A Guide to the Yokahoma Triennial, Aros Triennial, and Documenta

For some critical theory and heady cultural production this summer, book a flight to the following summer art events

Photo: Maja Theodoraki, Courtesy of Katharina Grosse Studio

For many, an ideal summer vacation is a trip to the beach: catching up on sleep, getting through a good book, and coming home with a tan. But if you’re aching for some critical theory, international travel, and heady cultural production (art enthusiasts, we’re looking at you), a flight to one of the following events is a must. You’ll get to watch films by major artists Douglas Gordon and Michel Auder, investigate ideas about connectivity and isolation, and explore new responses to ecological change. Give yourself a few extra days, and you can sightsee in the host cities: Yokohoma, Japan; Kassel, Germany and Athens, Greece; and Aarhus, Denmark.

The listed five-year-ennial and triennials don’t happen, of course, every year. The beach can wait.

Yokahoma Triennial: August 4 – November 5, 2017

The title of the Yokahoma Triennial’s sixth edition, “Islands, Constellations and Galapagos,” suggests a dreamy getaway. A few of the included pieces do, in fact, reference the subconscious. Italian artist Tatiana Trouvé is showing a sculpture entitled Dream Time Chart, American artist Sam Durant (notable recently for destroying one of his artworks) riffs on star formations with Dream Maps, Polaris, and Japanese artist Terunuma Atsuro’s The Tale of Mieteru Nozomu’s Dream Making will bring viewers into a rich imaginary world. Other major artists include Ai Weiwei and Maurizio Cattelan. Spanning venues across the city such as the Yokohama Museum of Art, a brick warehouse, and a memorial hall basement, the exhibited works explore themes of connectivity and isolation in our era of social media, refugee crisis, and widespread populism. Not a bad time to escape reality.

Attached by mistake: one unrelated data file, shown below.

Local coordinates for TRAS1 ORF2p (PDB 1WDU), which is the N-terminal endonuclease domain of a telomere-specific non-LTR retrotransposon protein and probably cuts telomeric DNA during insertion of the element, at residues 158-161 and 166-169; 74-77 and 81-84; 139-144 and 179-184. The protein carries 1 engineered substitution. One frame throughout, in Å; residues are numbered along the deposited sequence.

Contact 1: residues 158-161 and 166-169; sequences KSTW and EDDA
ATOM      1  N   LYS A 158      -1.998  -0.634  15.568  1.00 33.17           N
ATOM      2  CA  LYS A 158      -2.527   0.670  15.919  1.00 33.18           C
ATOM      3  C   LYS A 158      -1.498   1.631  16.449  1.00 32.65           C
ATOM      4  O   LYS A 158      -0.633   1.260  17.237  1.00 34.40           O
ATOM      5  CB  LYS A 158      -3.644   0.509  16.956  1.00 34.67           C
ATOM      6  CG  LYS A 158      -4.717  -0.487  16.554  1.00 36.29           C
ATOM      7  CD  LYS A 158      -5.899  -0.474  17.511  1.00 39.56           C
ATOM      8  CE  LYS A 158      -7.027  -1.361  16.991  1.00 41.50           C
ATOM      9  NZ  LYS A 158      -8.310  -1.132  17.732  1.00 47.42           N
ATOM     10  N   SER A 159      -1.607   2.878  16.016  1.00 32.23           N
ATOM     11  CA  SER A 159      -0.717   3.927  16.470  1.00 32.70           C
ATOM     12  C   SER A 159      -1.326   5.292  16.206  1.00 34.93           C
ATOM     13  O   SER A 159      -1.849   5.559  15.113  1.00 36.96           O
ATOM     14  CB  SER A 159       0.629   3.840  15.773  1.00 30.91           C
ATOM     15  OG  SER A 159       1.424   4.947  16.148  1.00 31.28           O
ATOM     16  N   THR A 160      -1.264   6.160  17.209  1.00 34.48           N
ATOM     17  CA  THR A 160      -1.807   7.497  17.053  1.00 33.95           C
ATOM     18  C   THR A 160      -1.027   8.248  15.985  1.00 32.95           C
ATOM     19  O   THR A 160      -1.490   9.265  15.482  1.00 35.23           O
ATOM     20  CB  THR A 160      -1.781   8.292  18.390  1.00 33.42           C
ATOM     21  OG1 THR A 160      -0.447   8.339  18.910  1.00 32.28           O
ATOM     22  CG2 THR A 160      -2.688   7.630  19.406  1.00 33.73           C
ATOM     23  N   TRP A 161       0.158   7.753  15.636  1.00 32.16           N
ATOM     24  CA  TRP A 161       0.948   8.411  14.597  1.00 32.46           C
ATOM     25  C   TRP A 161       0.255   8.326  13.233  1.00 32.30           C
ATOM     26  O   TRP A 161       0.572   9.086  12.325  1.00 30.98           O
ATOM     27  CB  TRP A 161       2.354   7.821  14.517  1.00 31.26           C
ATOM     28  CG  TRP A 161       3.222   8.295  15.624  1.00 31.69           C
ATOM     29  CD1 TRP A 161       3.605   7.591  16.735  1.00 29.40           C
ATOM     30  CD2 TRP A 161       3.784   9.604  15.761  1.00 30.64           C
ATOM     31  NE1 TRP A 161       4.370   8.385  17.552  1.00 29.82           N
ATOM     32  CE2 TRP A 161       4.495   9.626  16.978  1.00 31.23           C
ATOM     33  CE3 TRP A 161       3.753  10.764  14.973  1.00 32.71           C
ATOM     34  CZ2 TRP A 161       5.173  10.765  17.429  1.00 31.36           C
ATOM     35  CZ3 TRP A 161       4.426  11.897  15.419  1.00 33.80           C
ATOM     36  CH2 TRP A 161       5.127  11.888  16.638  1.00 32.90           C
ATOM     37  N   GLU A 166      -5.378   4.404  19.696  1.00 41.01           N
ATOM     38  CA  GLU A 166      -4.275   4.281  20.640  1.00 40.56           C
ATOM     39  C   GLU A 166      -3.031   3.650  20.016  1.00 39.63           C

Sam Durant, Dream Map, Polaris, 2016, surplus military blanket, pennies, and epoxy.

ARos Triennial: through July 30 and September 10

Like many a theatrical production, the ARos Triennial is a well-plotted three-part program. “The Past” opened at ARos Aarhus Art Museum on April 8, and extends through September 10. Works by such diverse artists as legendary The Scream painter Edvard Munch and contemporary British-Nigerian Yinka Shonibare explore man’s historical relationship to nature. “The Present” opened at an urban space in Aarhus is up from June 3 through July 30. Dynamic Nordic duo Elmgreen & Dragset, and others, examine nature in the modern city. “The Future,” located along the coast, is open for the same dates. Watch out for creative responses to ecological change from Simon Starling, Meg Webster, and more.

 

German artist Katharina Grosse has conceived a a new site-specific work as part of the inaugural ARoS triennial in Denmark. Photo: Maja Theodoraki, Courtesy of Katharina Grosse Studio

Documenta: April 8 through July 16

The first edition of documenta, in 1955, aimed to present art in Germany’s bombed out Museum Fridericianum that the Nazis had deemed “degenerate” just a decade before. From this deeply political origin, the event has firmly established itself as one of the most important international art happenings and occurs just once every five years. One of this edition’s most impressive works, Marta Minujín’s The Parthenon of Books, forms a scale replica of the Parthenon with banned books attached to a metal framework. Video art—of all kinds—is prevalent. Former porn actress and activist Annie Sprinkle, along with her collaborator Beth Stephens, delves into “ecosexuality” (they’ll offer ecosex workshops throughout the summer). Irina Haiduk commissioned 1,000 pairs of shoes from a former Yugoslavian factory that are now yours for the taking. You can, literally, walk a mile in her shoes.

Marta Minujín’s work made of steel, books, and plastic sheeting. Photo: Roman Marz